I remember one time when Uncle Juan Vallejos was running a bunch of sheep possibly around a thousand head of sheep, and he had an Indian sheepherder. The Lewis', which were down in the lower Huerfano Country there, were cattlemen, and the cattlemen were fighting the sheep men. Every time they got a chance, they came up on their horses, they'd have a big lariat “quarta” they called it a whip, and they just used to whip this sheepherders till they were raw. My Uncle had to change sheepherders several times on account of they even drugged one. Uncle Juan sent him and he said, “Now you go on down there as far as far as you was when the Lewis' got you, he said and I'll be watching for you.” Uncle Juan was a little guy, but a good shot and brave. He was a brave man. So right around noon here comes the three Lewis', and boy right as soon as they got them darn lariats, whip out, and waved them around, my uncle got up from behind a bunch soapweed, you know what we call “amole” that's a soapweed, he got up from there, his 30—30 blazing and he wouldn't kill them, but he shot the horses from under 'em, then he tied them all and took their boots off, and took their whips, and started them to walk home barefooted, every now and then they'd step on a cactus and they'd have to lay down, he'd make them get up again. You know that was the last whippin' of them Lewis'. Everybody remembers them Lewis', every old time or they've heard about 'em anyhow.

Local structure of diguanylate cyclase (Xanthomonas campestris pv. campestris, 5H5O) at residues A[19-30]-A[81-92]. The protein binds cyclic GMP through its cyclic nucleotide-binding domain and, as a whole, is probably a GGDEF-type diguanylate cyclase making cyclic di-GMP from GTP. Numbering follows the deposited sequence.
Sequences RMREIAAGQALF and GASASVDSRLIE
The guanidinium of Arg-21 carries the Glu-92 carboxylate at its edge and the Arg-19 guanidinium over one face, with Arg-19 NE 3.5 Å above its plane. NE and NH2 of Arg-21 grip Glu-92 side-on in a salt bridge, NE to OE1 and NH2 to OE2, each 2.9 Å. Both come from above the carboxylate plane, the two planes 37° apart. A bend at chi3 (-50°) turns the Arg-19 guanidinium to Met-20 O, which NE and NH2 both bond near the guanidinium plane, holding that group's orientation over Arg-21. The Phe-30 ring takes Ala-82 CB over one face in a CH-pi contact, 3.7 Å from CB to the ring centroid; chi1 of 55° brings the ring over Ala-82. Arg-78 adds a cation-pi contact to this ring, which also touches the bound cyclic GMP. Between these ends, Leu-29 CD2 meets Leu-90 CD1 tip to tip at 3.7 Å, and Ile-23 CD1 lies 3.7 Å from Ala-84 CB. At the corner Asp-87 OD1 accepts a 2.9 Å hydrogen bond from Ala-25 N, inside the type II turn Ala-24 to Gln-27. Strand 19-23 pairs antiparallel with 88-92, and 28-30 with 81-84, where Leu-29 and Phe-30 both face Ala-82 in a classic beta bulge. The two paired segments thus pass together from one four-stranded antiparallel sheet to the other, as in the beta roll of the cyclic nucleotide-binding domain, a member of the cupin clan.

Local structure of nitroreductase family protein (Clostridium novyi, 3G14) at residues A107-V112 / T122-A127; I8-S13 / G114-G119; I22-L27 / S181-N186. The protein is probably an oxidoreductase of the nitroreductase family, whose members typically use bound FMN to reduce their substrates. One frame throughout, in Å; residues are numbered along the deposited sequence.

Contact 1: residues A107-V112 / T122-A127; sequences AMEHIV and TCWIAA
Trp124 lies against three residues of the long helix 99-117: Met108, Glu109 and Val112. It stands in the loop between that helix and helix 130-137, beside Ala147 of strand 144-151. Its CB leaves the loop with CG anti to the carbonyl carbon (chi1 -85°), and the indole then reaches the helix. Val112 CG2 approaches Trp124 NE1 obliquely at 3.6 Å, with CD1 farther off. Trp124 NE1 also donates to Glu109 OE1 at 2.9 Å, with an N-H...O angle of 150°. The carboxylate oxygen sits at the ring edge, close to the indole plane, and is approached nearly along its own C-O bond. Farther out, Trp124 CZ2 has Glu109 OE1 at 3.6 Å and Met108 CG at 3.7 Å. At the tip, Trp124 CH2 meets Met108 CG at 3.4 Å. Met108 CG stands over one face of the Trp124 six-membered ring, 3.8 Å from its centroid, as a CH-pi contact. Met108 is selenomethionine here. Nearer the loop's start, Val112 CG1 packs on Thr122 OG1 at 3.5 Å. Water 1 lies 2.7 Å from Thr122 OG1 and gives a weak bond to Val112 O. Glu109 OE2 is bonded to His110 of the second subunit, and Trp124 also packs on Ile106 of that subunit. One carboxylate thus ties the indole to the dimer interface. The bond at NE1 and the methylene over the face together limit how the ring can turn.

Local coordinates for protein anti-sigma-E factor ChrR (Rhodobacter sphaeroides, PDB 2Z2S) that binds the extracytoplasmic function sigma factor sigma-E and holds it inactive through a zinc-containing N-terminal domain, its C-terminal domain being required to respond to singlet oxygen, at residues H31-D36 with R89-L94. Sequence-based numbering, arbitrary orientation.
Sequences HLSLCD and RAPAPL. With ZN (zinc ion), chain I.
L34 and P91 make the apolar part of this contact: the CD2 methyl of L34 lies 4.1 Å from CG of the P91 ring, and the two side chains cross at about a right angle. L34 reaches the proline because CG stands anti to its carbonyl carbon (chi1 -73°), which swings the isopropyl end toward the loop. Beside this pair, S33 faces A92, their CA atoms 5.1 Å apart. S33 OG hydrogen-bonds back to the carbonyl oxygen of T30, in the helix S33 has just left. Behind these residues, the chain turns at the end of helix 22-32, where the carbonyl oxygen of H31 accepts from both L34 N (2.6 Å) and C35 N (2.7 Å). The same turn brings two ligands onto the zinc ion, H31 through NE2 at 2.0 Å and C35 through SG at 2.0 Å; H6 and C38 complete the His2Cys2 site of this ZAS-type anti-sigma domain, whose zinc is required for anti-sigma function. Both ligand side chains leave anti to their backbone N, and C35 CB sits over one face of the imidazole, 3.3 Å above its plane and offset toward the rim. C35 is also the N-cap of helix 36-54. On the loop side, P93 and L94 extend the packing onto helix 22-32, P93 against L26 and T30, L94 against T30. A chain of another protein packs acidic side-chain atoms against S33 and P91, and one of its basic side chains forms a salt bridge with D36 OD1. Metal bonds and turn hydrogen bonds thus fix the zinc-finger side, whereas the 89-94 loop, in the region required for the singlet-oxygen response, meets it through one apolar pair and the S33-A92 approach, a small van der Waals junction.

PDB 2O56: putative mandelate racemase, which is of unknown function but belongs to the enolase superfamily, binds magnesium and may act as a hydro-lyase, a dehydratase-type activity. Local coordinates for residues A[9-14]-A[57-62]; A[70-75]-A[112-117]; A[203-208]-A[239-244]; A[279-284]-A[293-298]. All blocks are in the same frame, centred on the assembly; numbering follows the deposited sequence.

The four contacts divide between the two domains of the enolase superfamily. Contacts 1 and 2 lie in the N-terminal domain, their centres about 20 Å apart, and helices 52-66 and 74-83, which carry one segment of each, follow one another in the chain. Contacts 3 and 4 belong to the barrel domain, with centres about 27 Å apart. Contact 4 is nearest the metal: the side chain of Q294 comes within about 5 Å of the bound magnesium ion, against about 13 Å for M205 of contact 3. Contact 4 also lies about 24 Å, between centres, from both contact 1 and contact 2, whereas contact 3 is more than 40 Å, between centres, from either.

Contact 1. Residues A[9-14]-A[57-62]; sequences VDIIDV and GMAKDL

Going back to this election when the Democrats won their first election after the mine strikes. There was strikes all the time you know, and I remember the Democrats won the election. Joe Sanchez I think, was the County Assessor then and they, them Republicans even would vote the mules, dogs, everything you know and they'd steal the election and anyhow the Democrats finally won because the Supreme Court found out that there was fraud and they turned it over. The companies used to own everything, they'd even take your paycheck after they'd give it to you in “scripts” so you'd trade at the company store. When the Democrats won this election, I tell you they took all but two of the offices then. I remember Caldwell was Sheriff, and then Claude Swift was Sheriff, and (Tony) Velarde was Sheriff and then Jerry (Conder) and now Harold Martinez. I followed all that. I followed it so well that I worked for Damacio Vigil after coming back from medical school, because there was no money. I came back and I went to work for Damacio Vigil as a Deputy. I used to get $70.00 a month, and we used to get along pretty good with $70.00 a month. We worked sometimes nights but we didn't look for extra pay, we done it because that was the thing and then old Ed Johnson came back from the Senate and he ran for Governor, and he won for Governor so he wanted me as his secretary over there, but I couldn't take Denver. But they got Rick Duran, a friend of mine that was working with Caledon Salazar, who was Assessor to run against Damacio Vigil just to get us out of that County Clerks office, so Paul Krier was the chairman of the Democratic Party. All of them were put in because of political reason and they cracked the whip and they done what they said. So, anyhow this big political boss got Rick Duran to run against Damacio Vigil. Damacio Vigil and I got together and I told him I said, “I'll tell you what we'll do. I said you run independent and I run in the Democratic party for Assessor.” “Oh, no”, he says “Well, what if we get beat”? I says, “We're not counting on getting beat, we're counting on the people, the general public of this country, of this county who will do the voting”. I say I don't worry about the people of Huerfano County, I said they're tired of this stuff he said I'll have to think this over. So him and Paul Krier talked it over and about two hours they came over and asked me to say it again and I said “Well looks Pau1. I, say if we both run in a party and one gets elected and one gets beat I said we haven't proven anything. But, if one runs outside as an independent and one runs in the party and we both get elected I said we busted the devil out of the machine. ”Ya,” He said, “I can see that but that's a big chance. I said it's worth it after what we've been going through.” I said, “You've got to take a chance. I was running for County Assessor in the Democratic Party and Damacio run independent and we both won and we busted the back of the machine. From there things went well until the last few years they're going back to hiring out of Staters, but of the County people in both the City and County and that's bad cause it took the people of Huerfano County and the voters to elect these officials and I resent their passing up especially in this day and age when we're having a hell of a time getting along with Welfare and no jobs and high prices for everything and they don't hire some local people so that they can make a living. You know every guy that they bring from the outside that comes here and opens a little business or something first thing they do is put him in as head of the Chamber of Commerce or Rotary Club and they put him in the City Council and do everything. Outsiders, well if they're so damn good it just like I told Joe Stimack here a few years ago, when they hired that “Childs” over at the uh, they fixed and spent 15—20 thousand dollars to fix the house for him at the Airport and when I told Joe I said, “Well, why did you have to hire this guy in when you have to haul water to him every day and you have to pay utilities beside and you have to even carry him around.” Oh, he says he knows everything about airplanes. “Well why didn't you hire somebody from here. I said a family that needs a job. “No,” he said, “this guy knows about airplanes.” Well, I said if he knew so damned much and he was so concerned about knowing why the hell would he stop here, in a one day a month airplane port. I says, “That doesn't do us any good I said, hell we don't get any airplanes to stop here. What do we want a man that knows anything about airplanes,” well anyhow it turned out to be just as I told him. The guy messed up, took whatever he could and took off and that was it. Well, anyhow, that's the same thing that's going on today. The outsider has everything in the world. I can remember when they took a certain gal, a good looking gal whose husband worked with the Highway Department making good money, and they took her and the first thing that the bank done was hire her there at the bank. When this Gebinine gal that had won the election there she was City Clerk, decided to move to Pueblo, what did they do instead of giving a local girl the job, they took this gal and put her there. Then when they decided that they could make more money in another area they quit too. So, you see these people come here with a suitcase — why hell all they gotta do is pack it up and leave again but the rest of us have roots here. We're rooted here.